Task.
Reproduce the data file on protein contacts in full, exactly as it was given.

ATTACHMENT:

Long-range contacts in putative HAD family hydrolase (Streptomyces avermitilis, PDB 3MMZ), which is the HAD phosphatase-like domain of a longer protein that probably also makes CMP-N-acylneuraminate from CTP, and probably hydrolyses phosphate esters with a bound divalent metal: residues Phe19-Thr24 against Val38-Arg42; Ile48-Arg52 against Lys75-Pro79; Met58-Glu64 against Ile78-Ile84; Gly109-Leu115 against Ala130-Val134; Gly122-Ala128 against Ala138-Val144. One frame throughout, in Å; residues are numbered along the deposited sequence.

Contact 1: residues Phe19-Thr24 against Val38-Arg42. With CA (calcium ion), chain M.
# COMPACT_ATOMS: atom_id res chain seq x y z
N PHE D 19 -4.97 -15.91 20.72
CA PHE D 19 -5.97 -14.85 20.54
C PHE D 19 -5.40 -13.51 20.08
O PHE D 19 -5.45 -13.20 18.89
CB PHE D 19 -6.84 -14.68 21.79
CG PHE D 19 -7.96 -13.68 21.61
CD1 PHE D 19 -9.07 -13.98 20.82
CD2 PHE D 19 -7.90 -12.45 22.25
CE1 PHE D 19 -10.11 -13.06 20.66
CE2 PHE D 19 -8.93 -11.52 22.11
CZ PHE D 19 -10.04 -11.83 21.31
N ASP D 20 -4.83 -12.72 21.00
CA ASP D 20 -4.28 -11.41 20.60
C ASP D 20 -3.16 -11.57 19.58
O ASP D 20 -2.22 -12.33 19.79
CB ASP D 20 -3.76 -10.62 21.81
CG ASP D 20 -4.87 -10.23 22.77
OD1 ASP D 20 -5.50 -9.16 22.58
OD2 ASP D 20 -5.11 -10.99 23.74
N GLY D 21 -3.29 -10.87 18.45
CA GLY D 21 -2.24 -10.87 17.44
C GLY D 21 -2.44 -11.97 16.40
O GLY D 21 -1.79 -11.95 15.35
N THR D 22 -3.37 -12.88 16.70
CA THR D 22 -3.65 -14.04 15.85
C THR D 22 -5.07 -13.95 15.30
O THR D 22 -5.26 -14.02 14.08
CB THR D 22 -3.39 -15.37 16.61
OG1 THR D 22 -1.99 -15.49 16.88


Long-range contacts in putative HAD family hydrolase (Streptomyces avermitilis, PDB 3MMZ), which is the HAD phosphatase-like domain of a longer protein that probably also makes CMP-N-acylneuraminate from CTP, and probably hydrolyses phosphate esters with a bound divalent metal: residues Phe19-Thr24 against Val38-Arg42; Ile48-Arg52 against Lys75-Pro79; Met58-Glu64 against Ile78-Ile84; Gly109-Leu115 against Ala130-Val134; Gly122-Ala128 against Ala138-Val144. One frame throughout, in Å; residues are numbered along the deposited sequence.

Contact 1: residues Phe19-Thr24 against Val38-Arg42. With CA (calcium ion), chain M.
# COMPACT_ATOMS: atom_id res chain seq x y z
N PHE D 19 -4.97 -15.91 20.72
CA PHE D 19 -5.97 -14.85 20.54
C PHE D 19 -5.40 -13.51 20.08
O PHE D 19 -5.45 -13.20 18.89
CB PHE D 19 -6.84 -14.68 21.79
CG PHE D 19 -7.96 -13.68 21.61
CD1 PHE D 19 -9.07 -13.98 20.82
CD2 PHE D 19 -7.90 -12.45 22.25
CE1 PHE D 19 -10.11 -13.06 20.66
CE2 PHE D 19 -8.93 -11.52 22.11
CZ PHE D 19 -10.04 -11.83 21.31
N ASP D 20 -4.83 -12.72 21.00
CA ASP D 20 -4.28 -11.41 20.60
C ASP D 20 -3.16 -11.57 19.58
O ASP D 20 -2.22 -12.33 19.79
CB ASP D 20 -3.76 -10.62 21.81
CG ASP D 20 -4.87 -10.23 22.77
OD1 ASP D 20 -5.50 -9.16 22.58
OD2 ASP D 20 -5.11 -10.99 23.74
N GLY D 21 -3.29 -10.87 18.45
CA GLY D 21 -2.24 -10.87 17.44
C GLY D 21 -2.44 -11.97 16.40
O GLY D 21 -1.79 -11.95 15.35
N THR D 22 -3.37 -12.88 16.70
CA THR D 22 -3.65 -14.04 15.85
C THR D 22 -5.07 -13.95 15.30
O THR D 22 -5.26 -14.02 14.08
CB THR D 22 -3.39 -15.37 16.61
OG1 THR D 22 -1.99 -15.49 16.88